I would have voted for Inglorious Basterds as well, but Mr. Richardson already has two Academy Awards... :lol:

I personally think Avatar was a major achievement in movie history. Don't believe that? Well, just look at all the CGI-crap made by legendary filmmakers the whole decade before...
I don't think that it would have worked without decent cinematography and CG-artists can create great images but they can't use light and camera positions the way a skilled cinematographer can do. Wasn't this the point of the Avatar-technology? Make CGI just another tool on set without having to control the camera with a mouse?
But I seriously question how much of this work was actually done by Mr. Fiore himself, and what was done by Mr. Pace and Mr Cameron himself. Anyway, I thinnk Mr. Fiore has proved his skills before.

"This is why I don't like the Academy. Avatar had to win a lot of awards because it is the most successful movie of all time (ignoring inflation)."

Why? The Academy isn't the business people from Hollywood, it's the artists (or the great majority of them). They'll have to consider thousands of contributions pre-selected by the studios and their final decision never will be the most "avantgarde" one - that's what the film festivals and small jurys are for. But I don't seriously think that the studios can really "push" one crap movie by offering free screenings with lobster and Champagne...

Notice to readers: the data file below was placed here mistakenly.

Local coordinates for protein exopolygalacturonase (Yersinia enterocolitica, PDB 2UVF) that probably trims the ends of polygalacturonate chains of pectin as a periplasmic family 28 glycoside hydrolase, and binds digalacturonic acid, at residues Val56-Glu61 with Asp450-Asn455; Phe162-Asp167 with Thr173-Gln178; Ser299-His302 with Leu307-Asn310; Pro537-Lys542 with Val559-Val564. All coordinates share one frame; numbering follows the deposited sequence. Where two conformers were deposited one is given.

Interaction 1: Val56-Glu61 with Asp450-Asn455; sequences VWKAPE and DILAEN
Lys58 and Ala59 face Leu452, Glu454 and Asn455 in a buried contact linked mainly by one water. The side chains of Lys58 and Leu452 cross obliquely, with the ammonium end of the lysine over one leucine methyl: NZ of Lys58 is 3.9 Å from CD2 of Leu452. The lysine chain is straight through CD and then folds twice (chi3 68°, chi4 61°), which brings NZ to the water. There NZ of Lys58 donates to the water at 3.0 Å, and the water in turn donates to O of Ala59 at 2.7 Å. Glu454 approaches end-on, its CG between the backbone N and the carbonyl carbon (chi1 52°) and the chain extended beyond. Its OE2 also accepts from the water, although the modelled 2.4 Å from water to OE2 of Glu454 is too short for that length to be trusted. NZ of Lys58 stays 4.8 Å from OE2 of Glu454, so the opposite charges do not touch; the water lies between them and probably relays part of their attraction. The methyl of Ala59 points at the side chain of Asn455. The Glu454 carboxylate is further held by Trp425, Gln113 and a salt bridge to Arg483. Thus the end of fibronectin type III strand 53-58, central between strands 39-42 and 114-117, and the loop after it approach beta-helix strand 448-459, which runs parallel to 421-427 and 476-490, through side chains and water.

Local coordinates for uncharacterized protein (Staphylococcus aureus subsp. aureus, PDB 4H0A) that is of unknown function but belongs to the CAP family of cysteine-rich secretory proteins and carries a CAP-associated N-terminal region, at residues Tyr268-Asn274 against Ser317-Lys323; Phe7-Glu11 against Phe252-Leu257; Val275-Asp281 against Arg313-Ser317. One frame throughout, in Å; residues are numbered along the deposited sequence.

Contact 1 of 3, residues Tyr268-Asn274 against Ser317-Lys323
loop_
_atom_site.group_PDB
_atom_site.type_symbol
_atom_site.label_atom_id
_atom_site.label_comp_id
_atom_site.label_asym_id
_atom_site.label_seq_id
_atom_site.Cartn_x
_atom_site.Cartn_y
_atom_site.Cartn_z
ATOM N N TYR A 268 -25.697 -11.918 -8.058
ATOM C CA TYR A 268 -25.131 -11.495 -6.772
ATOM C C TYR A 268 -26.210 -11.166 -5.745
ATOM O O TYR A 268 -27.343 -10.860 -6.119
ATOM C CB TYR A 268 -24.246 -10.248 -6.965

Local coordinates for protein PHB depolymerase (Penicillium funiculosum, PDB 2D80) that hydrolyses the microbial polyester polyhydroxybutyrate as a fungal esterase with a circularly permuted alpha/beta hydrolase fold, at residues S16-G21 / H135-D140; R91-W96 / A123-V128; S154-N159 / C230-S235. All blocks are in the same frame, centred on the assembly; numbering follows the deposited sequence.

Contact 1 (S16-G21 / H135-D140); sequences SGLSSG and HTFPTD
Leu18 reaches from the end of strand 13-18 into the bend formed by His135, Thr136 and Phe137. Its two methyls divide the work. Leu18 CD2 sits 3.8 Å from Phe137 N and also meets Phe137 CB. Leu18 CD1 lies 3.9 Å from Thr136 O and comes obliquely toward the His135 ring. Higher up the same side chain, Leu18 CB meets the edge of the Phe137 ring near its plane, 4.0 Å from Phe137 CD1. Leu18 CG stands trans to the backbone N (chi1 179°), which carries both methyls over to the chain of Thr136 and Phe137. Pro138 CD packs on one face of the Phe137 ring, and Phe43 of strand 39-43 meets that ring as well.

But the winners are selected not only by cinematographers, but also by costume designers and actors as well, just like cinematographers vote for acting performances - I doubt that they can always see and appreciate the effort of other crafts as well as their own - they always tend to select the most "spectacular" one.